14 Word-Building Strategy The word-building strategy begins with the identification of the specificrime pattern to be studied. If the rime ine was the focus, it would bepresented in the following manner.1. Building words by adding the onset.Write ine on large chart paper or on the overhead. Ask students to supply different consonants to create the words mine, nine, line, and dine. As each word is written, carefully enunciate the beginning consonant and the rime and then the whole word. For example, mine would be m-, -ine, mine. Repeat the procedure for each new word formed. Attention may then be paid to the ine rime. Discussion may clarify the relationship between the long i and silent e.2. Building words by adding the rime.To ensure that students have a clear understanding of the onset and rime, present the onset and have the students supply the rime. Write m and have the children tell what would be added to create the word mine. After adding the ine, say the word in parts, m-, -ine, and then as a whole. Point to each letter pattern as it is said.3. Selecting a model word.Choose a common word that easily illustrates the specific letter pattern. The ine rime can be shown with a picture of the number 9. Illustrations can be added to the children’s personal dictionaries or anyplace else that can be easily referenced.Vacca, J., Vacca, R., Gove, M., Burkey, L. Lenhart, L., C. McKeon (2006). Reading and Learning toRead, 6th. Edition, Boston: Allyn and Bacon.
15 Word-Building Strategy Guided practice.Provide many opportunities for the students to practice using the letter pattern. Possibilities include sharing big books with the pattern, using magnetic letters on cookie sheets, writing words on mini-chalkboards, tumbling letter blocks to form words, or making flip books with the rime pattern.Application.Provide opportunities for students to read stories, poems, chants, and rhymes with the specific letter pattern. It may be helpful to keep a list of appropriate titles or copies of poems and rhymes in a binder or folder marked with rimes and letter patterns.Vacca, J., Vacca, R., Gove, M., Burkey, L. Lenhart, L., C. McKeon (2006). Reading and Learning toRead, 6th. Edition, Boston: Allyn and Bacon.
16 How do we use meaning and letter-sound information to identify words? Strategies for teaching contextCloze with or without choice givenGuessing GamesReader-selected miscue strategyCross Checking and Self-Monitoring Strategies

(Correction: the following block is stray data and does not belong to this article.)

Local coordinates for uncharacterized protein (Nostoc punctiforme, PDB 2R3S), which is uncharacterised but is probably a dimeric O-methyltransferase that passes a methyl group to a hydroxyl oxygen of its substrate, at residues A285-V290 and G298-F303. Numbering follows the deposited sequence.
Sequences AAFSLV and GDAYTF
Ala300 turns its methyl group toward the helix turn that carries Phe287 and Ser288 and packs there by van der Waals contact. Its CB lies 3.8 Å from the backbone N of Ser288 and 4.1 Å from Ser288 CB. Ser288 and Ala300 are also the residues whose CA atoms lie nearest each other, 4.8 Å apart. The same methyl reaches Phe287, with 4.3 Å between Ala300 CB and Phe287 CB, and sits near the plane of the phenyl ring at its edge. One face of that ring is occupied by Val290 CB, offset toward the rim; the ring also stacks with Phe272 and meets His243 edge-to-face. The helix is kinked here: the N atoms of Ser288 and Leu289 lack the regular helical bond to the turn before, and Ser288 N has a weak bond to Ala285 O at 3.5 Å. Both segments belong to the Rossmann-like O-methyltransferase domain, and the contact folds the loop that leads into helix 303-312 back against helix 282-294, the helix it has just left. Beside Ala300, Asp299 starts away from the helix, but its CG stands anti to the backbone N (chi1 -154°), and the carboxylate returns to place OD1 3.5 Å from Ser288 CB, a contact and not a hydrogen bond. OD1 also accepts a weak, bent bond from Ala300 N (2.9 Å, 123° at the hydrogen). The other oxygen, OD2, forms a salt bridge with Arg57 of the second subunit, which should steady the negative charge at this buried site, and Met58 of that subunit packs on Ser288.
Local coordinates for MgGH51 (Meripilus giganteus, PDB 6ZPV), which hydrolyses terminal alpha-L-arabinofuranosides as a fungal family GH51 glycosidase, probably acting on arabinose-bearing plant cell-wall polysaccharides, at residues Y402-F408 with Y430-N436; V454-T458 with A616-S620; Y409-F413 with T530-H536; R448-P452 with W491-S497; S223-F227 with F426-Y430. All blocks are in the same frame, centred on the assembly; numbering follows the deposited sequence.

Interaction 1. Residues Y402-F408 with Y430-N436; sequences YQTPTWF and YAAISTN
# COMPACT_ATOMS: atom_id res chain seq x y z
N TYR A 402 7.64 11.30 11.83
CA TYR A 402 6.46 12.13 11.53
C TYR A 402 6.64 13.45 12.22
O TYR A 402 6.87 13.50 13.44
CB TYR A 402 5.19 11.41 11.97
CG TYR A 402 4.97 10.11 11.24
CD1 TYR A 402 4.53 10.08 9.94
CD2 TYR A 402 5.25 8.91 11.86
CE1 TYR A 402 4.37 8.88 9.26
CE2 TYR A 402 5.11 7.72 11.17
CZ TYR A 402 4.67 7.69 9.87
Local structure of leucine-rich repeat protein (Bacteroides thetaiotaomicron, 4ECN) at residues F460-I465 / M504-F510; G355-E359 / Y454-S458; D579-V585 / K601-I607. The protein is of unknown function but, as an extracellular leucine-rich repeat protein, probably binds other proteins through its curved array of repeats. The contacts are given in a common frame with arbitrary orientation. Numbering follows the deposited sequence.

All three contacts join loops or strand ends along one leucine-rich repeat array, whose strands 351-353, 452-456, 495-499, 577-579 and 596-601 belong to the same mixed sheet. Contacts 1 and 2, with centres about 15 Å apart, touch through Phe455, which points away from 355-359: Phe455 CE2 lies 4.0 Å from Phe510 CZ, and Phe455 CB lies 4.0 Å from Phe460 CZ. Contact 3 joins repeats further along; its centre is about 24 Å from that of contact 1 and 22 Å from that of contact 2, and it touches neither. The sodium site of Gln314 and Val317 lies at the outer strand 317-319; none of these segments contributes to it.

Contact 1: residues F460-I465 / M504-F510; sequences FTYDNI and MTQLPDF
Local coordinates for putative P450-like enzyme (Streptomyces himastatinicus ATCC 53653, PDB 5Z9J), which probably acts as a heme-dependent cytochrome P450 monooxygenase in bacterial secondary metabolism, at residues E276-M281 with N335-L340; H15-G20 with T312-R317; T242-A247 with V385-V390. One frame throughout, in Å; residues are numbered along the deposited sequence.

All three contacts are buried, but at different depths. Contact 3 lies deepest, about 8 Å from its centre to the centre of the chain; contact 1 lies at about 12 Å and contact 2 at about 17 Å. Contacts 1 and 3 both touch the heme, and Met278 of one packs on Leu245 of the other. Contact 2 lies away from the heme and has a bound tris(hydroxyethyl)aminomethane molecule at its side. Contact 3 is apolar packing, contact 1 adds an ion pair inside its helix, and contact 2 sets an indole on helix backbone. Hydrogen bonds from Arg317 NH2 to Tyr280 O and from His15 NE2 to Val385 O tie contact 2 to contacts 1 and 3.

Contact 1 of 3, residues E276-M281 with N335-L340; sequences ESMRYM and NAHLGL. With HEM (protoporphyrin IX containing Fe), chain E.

17 Monitoring an Unknown Word What do you do when you come to a word you don’t know?If you can’t figure it out,Don’t let the word bug you.Maybe you can understandthe selection without it.1. Try to sound it out. If you can’t . . .2. Say “blank” and skip it.3. Read at least to the end of the sentence.4. Go back and look at the word and see ifyou can think of a word that makes senseand has these letters.Vacca, J., Vacca, R., Gove, M., Burkey, L. Lenhart, L., C. McKeon (2006). Reading and Learning toRead, 6th. Edition, Boston: Allyn and Bacon.
18 What are some strategies for teaching rapid recognition of words? Strategies for Teaching High Frequency or Function WordsLanguage Experience StrategyWord WallsEnvironmental PrintTeaching Key WordsClassifying WordsRelating WordsActing out words
19 What are some guidelines for balancing word identification instruction? No one-size-fits-all approachUnlimited experiences with words in authentic textsOn-going, systematic, explicit phonics instruction using meaningful textsEarly development of sight word knowledgeInstruction in use of context clues
20 A SMART GoalUsing a thesaurus and a worksheet, children will read, make inferences, and draw conclusions from riddles with 80% or greater accuracy.
21 Related Web Sites Starfall www.starfall.com. Where children have fun learning to readSummary of the International Reading Association Position Statement on PhonicsThis bulleted summary synthesizes the position statement and provides a link for accessing the entire statement.Multnomah County LibraryThis Web site has links to numerous games and activities about word study for all ages.The Dolch KitThis Web site has links to online alphabet activities including a site for each letter of the alphabet for primary-age children.Four Blocks Literacy Framework: Word Wall Cheersk111.k12.il.us/lafayette/fourblocks/word_wall_chants.htmThis Web site includes ideas and “cheers” for teaching spelling using word walls.
22 ReferencesFlorida Education Standards Commission (nd). Accomplished Competencies for Teachers of the Twenty-First Century. Retrieved July 2, 2007 from Florida Atlantic University, Blackboard Web site:Vacca, J., Vacca, R., Gove, M., Burkey, L. Lenhart, L., C. McKeon (2006). Reading and Learning to Read, 6th. Edition, Boston: Allyn and Bacon.
23 Answers to Questions & Key Terms Children should be able to automatically identify words by using a combination of phonics, sight recognition, structural analysis and context strategies.Children should be taught to identify words through explicit, systematic phonics instruction including onset and rime recognition as part of a total reading program.By using an integrated approach to literacy including the early development of sight word knowledge and instruction in how to use context clues in a variety of texts.Key Terms:Onset- The initial part of a word (a consonant, consonant blend, or digraph) that precedes the word.Rime- The part of a letter pattern in a word that includes the vowel and any consonants that follow; also called a phonogram or a word family.High frequency words- Words that appear often in printed material.
24 Education Accomplished Practices 1. ASSESSMENT:Assesses individual and group performance to design instruction that meets students' current needs in the cognitive, social, linguistic, cultural, emotional, and physical domains.2. COMMUNICATION:Motivates, encourages, and supports individual and group inquiry.4. CRITICAL THINKING:Analyzes student performance standards to identify associated higher-order thinking skills, and designs learning and performance strategies to evoke these higher-order skills.Poses problems, dilemmas, and questions in lessons that involve value knowledge and that require evaluative thinking.Monitors students’ work and adjusts strategies in response to learners’ needs and successes in creative thinking activities.7. HUMAN DEVELOPMENT & LEARNING:Makes appropriate provisions for individual students based upon their learning styles based on needs and developmental levels.8. KNOWLEDGE OF SUBJECT MATTER:Communicates accurate knowledge of subject matter in a comprehensible manner using language and style appropriate to the learner.